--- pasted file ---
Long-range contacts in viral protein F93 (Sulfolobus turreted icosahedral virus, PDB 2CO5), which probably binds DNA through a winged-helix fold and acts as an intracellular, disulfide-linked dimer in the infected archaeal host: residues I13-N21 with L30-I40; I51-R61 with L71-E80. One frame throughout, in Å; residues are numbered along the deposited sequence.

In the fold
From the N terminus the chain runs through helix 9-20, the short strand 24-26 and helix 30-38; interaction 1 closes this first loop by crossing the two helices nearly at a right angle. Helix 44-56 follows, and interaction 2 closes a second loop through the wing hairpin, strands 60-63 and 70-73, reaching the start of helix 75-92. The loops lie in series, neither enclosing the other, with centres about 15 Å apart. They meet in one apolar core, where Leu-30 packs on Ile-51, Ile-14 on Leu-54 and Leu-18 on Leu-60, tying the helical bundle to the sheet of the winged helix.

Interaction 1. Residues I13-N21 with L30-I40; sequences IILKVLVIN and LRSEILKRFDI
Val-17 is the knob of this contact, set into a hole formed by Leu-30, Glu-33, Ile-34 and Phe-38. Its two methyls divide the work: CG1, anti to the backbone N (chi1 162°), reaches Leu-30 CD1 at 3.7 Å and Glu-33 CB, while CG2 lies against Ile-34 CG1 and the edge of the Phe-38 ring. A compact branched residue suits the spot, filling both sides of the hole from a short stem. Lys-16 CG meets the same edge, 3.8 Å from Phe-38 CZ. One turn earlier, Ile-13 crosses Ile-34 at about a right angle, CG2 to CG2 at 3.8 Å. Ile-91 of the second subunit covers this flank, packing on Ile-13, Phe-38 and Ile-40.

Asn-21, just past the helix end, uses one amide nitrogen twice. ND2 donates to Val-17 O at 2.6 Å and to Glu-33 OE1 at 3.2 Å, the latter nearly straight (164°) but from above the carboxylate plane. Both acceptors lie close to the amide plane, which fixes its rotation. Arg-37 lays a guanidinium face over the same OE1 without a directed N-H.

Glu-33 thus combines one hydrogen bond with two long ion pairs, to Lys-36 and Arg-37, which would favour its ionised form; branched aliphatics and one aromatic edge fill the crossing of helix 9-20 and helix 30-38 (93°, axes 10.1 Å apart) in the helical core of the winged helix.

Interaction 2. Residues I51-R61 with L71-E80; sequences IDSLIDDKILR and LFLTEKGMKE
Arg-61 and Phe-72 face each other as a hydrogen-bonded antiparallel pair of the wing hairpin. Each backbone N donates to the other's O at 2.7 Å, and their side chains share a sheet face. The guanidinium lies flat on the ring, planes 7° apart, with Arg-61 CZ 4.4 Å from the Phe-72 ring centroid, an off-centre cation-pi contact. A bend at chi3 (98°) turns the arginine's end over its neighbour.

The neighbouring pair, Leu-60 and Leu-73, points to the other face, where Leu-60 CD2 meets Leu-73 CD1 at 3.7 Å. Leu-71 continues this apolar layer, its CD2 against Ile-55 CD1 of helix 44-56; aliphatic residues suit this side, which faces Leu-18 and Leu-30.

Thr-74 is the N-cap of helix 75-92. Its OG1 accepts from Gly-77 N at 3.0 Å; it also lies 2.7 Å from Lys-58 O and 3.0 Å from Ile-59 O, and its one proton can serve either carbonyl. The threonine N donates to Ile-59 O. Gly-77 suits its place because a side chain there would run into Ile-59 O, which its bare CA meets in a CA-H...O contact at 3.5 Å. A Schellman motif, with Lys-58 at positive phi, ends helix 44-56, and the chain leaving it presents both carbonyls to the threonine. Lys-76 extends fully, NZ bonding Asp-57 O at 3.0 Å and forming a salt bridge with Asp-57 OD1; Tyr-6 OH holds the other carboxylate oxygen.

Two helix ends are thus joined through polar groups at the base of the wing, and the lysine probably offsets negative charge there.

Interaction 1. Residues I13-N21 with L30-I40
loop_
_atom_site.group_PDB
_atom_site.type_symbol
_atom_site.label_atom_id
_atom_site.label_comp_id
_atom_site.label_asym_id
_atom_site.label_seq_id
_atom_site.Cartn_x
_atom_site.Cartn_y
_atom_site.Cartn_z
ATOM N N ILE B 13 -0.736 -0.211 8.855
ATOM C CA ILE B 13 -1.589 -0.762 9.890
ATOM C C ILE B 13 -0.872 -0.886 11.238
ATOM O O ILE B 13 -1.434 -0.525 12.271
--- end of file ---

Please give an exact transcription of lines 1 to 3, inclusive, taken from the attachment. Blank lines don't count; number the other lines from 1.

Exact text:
Long-range contacts in viral protein F93 (Sulfolobus turreted icosahedral virus, PDB 2CO5), which probably binds DNA through a winged-helix fold and acts as an intracellular, disulfide-linked dimer in the infected archaeal host: residues I13-N21 with L30-I40; I51-R61 with L71-E80. One frame throughout, in Å; residues are numbered along the deposited sequence.

In the fold
From the N terminus the chain runs through helix 9-20, the short strand 24-26 and helix 30-38; interaction 1 closes this first loop by crossing the two helices nearly at a right angle. Helix 44-56 follows, and interaction 2 closes a second loop through the wing hairpin, strands 60-63 and 70-73, reaching the start of helix 75-92. The loops lie in series, neither enclosing the other, with centres about 15 Å apart. They meet in one apolar core, where Leu-30 packs on Ile-51, Ile-14 on Leu-54 and Leu-18 on Leu-60, tying the helical bundle to the sheet of the winged helix.